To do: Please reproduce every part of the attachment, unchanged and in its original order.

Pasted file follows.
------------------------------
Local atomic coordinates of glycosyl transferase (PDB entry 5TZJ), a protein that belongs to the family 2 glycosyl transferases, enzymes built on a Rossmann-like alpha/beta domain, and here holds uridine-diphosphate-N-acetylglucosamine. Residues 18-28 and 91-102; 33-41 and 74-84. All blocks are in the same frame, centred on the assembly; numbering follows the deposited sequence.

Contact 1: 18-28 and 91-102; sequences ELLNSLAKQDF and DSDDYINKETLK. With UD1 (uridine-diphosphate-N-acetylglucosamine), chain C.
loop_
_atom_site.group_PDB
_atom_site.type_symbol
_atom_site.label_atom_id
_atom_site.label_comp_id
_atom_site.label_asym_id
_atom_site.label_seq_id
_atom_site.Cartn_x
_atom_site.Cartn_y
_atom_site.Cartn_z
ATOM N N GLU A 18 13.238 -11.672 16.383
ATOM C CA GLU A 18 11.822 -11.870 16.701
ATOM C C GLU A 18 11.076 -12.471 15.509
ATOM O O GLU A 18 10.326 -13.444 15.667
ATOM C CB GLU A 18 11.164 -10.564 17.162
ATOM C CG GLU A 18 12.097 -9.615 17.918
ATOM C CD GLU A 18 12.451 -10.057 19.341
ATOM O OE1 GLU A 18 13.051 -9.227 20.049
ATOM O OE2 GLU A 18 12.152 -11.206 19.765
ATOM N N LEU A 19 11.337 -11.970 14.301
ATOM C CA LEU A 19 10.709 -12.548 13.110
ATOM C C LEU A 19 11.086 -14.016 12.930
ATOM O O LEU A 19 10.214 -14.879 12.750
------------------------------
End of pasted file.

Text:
Local atomic coordinates of glycosyl transferase (PDB entry 5TZJ), a protein that belongs to the family 2 glycosyl transferases, enzymes built on a Rossmann-like alpha/beta domain, and here holds uridine-diphosphate-N-acetylglucosamine. Residues 18-28 and 91-102; 33-41 and 74-84. All blocks are in the same frame, centred on the assembly; numbering follows the deposited sequence.

Contact 1: 18-28 and 91-102; sequences ELLNSLAKQDF and DSDDYINKETLK. With UD1 (uridine-diphosphate-N-acetylglucosamine), chain C.
loop_
_atom_site.group_PDB
_atom_site.type_symbol
_atom_site.label_atom_id
_atom_site.label_comp_id
_atom_site.label_asym_id
_atom_site.label_seq_id
_atom_site.Cartn_x
_atom_site.Cartn_y
_atom_site.Cartn_z
ATOM N N GLU A 18 13.238 -11.672 16.383
ATOM C CA GLU A 18 11.822 -11.870 16.701
ATOM C C GLU A 18 11.076 -12.471 15.509
ATOM O O GLU A 18 10.326 -13.444 15.667
ATOM C CB GLU A 18 11.164 -10.564 17.162
ATOM C CG GLU A 18 12.097 -9.615 17.918
ATOM C CD GLU A 18 12.451 -10.057 19.341
ATOM O OE1 GLU A 18 13.051 -9.227 20.049
ATOM O OE2 GLU A 18 12.152 -11.206 19.765
ATOM N N LEU A 19 11.337 -11.970 14.301
ATOM C CA LEU A 19 10.709 -12.548 13.110
ATOM C C LEU A 19 11.086 -14.016 12.930
ATOM O O LEU A 19 10.214 -14.879 12.750